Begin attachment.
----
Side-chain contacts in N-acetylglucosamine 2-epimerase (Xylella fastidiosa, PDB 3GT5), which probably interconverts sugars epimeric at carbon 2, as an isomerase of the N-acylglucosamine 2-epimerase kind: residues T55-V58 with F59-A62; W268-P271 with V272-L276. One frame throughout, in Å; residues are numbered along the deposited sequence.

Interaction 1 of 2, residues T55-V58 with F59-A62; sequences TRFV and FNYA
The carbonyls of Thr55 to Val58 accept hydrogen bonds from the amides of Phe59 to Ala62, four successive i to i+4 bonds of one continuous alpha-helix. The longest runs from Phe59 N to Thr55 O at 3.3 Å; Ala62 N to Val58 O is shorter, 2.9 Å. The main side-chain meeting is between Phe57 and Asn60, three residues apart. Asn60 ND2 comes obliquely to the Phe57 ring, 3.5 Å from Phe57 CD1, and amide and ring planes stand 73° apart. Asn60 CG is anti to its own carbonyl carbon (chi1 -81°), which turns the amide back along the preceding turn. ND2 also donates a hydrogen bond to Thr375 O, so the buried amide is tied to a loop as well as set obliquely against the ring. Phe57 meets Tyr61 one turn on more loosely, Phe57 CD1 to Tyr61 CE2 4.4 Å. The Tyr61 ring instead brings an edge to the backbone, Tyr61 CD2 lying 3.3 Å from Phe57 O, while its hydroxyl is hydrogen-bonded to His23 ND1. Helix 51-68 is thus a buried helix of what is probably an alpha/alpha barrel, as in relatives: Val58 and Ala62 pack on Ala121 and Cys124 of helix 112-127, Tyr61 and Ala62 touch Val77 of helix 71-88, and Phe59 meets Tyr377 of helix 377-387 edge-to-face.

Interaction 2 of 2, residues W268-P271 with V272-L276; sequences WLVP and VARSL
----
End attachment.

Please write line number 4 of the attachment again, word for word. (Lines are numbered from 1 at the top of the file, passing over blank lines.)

Interaction 2 of 2, residues W268-P271 with V272-L276; sequences WLVP and VARSL